According to the recommendations of building codes, the clearances for toilet installations should be sufficient enough for safety and comfort while using a toilet. In other words, you should feel comfortable and be able to retain the use of all your limbs when handling your business in the bathroom. The clearances for installing an accessible bathroom from scratch are even greater than those of replacing standard toilets in many households.
The building codes may require you to have clearances of 15-18 inches from both sides of your unit and around 2 ft.
As you try and figure out the best way of resolving the 8-inch rough toilet problem in your bathroom, there are certain critical considerations you need to keep in mind, such as:
- Older residential and commercial properties with small bathrooms often have round-front bowls that can allow you to install 10-inch rough-in toilets.
The most standard rough-in measurement (the 12-inch rough-in) allows you to install different toilet bowl shapes and designs.
- Larger bathrooms that are more spacious can comfortably accommodate 14-inch rough-in toilets and offer you more variety when choosing the perfect toilet style for your bathroom.
It’s important to be accurate when measuring the size of your bathroom before you set out to shop for a new toilet system. In fact, it pays to measure the size of the toilet’s designated space in the bathroom a few times so you can be sure that everything is consistent. If you don’t get it right, you might experience various toilet problems, such as a toilet up-flushing on your walls.
How To Properly Measure The Rough-In Size
To resolve 8-inch rough-in problems, the first step is to take some measurements to lay down the base work before you start doing the real work. Roughing in is required in plumbing, construction, and electrical variants. If you manage to get the right measurements the first time, you’ll save a lot of effort and strain and make the entire toilet installation process simpler.
Make sure you measure against the back wall, not from the baseboard to the flange. Take a few more measurements and if you come up with 10 or 14 inches, consider substituting with the right fitting size toilet.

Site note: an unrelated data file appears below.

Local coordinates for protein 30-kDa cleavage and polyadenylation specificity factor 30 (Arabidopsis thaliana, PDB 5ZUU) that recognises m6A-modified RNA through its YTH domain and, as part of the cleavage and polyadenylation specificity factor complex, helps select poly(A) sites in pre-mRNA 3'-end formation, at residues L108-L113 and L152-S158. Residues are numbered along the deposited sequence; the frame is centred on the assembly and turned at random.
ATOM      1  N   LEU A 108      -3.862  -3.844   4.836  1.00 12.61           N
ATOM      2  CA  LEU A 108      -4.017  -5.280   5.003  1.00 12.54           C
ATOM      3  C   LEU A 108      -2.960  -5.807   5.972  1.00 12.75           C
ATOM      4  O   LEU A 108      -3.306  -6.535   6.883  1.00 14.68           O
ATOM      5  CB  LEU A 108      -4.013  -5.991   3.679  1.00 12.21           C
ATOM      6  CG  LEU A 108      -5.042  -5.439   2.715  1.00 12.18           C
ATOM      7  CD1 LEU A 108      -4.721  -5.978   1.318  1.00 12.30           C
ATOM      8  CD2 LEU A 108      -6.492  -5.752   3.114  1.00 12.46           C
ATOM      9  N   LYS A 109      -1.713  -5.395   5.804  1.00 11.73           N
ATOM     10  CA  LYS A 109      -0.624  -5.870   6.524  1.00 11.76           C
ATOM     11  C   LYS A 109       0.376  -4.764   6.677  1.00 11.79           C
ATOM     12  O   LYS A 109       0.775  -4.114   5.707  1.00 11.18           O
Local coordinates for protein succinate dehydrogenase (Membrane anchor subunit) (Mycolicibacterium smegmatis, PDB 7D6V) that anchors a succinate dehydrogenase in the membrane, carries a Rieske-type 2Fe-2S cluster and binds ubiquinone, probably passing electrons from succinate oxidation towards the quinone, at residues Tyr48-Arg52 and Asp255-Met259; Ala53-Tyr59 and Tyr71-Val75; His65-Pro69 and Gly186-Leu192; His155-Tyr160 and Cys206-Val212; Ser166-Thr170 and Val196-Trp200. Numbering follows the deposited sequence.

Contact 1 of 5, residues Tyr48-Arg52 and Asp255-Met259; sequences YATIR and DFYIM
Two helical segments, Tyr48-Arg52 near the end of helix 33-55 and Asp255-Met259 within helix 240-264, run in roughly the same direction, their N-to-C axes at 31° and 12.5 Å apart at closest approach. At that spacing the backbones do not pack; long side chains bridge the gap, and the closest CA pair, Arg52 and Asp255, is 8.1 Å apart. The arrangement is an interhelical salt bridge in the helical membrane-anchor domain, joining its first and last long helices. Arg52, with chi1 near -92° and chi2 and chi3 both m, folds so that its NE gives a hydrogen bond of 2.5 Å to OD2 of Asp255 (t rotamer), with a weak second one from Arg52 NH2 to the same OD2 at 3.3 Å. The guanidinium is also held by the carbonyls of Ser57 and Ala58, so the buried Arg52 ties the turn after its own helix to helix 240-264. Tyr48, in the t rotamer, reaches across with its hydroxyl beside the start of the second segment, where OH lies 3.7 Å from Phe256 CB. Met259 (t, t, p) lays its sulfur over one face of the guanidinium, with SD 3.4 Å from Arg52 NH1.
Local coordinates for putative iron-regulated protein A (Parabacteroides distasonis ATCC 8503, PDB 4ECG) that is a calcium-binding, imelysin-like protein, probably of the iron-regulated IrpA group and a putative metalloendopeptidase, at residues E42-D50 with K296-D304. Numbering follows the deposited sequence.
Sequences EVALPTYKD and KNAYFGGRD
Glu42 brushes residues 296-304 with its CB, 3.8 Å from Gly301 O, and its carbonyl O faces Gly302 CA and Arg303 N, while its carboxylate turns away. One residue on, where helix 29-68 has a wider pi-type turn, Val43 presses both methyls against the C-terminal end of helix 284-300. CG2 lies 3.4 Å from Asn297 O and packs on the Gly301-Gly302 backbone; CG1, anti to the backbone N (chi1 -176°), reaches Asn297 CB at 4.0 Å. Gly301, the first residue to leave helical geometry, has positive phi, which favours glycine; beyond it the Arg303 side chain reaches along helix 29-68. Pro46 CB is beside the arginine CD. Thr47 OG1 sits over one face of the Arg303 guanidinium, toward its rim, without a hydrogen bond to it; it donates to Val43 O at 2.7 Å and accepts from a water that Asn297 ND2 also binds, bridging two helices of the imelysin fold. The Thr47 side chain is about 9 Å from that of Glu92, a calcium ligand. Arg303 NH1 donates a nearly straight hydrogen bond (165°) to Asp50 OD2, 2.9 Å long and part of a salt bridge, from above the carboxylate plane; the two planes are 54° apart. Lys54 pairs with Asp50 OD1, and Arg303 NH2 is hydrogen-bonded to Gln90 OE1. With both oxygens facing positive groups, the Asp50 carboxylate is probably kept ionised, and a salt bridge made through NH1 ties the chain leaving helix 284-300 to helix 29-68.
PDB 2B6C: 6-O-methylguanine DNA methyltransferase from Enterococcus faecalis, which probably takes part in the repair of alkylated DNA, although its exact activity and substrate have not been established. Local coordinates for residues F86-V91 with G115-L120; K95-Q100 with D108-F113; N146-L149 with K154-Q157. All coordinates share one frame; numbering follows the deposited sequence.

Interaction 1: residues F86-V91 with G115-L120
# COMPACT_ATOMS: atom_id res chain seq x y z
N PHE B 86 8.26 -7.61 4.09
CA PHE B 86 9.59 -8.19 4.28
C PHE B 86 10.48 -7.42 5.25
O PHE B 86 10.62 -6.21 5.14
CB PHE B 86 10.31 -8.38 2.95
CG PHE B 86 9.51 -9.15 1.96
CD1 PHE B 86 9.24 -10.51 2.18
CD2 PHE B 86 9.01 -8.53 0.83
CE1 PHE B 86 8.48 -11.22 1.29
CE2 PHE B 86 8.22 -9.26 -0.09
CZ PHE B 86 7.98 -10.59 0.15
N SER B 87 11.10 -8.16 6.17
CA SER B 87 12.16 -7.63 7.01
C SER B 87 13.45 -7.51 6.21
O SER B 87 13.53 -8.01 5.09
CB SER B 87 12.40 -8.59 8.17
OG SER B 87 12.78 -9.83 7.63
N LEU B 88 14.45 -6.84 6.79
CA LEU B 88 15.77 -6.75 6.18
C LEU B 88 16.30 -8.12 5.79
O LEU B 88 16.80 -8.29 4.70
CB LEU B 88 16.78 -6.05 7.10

Be sure to measure from the wall behind the unit to the middle of the closet bolts. You want to take the right measurements before detaching the unit to expose the flange. If the measurements you get are not exactly 10, 12, 14 inches, simply round up the number mathematically to get the correct dimensions.
Taking Rough-in Measurements for Toilets with 4 Closet Bolts
If the toilet unit has four closet bolts, be sure to measure to the center of one of its rear bolts. This is considered the precise way of getting the correct measurement of the distance between the wall and the center of the flange. Take about 15 inches from the wall to the center of the flange if you to accurately define the distance on both sides of your unit.
Add about a half-inch of the wall to your measurements to account for the drywall if your wall is unfinished. When measuring the range between the wall and the front of your toilet, ensure the range meets your plumbing code. According to the IPC (International Plumbing Code), the minimum size of your plumbing code should be at least 21 inches.
But, if the plumbing code is under the UPC (Uniform Plumbing Code), the minimum size of your plumbing code should be at least 24 inches. In case your floor is unfinished, you may also need to account for the height of the flooring material so you can get the right measurements.
Knowing the clearance of your toilet or the distance from the unit’s front and sides to the adjacent walls is very critical when investing in a new toilet system. Having the right clearance makes accessibility to the unit more comfortable for the users. Feel free to ask questions or share your experiences resolving 8-inch rough-in toilet problems in our comments section below.
Judy Battista is an interior designer who holds a bachelor’s degree in interior design from Cornell University — Ithaca, NY. Her passion for home improvement and interior design has contributed to her extensive knowledge of everything bathroom remodeling and general interior design. Judy often publishes home décor articles on several websites, including Sprucetoilets.com, Sprucebathroom.com, and Mybesuitedhome.com. She also contributes to various interior design magazines. As a skilled interior designer, Judy Battista is well versed in computer-aided design (CAD) and other technologies used in the interior design space.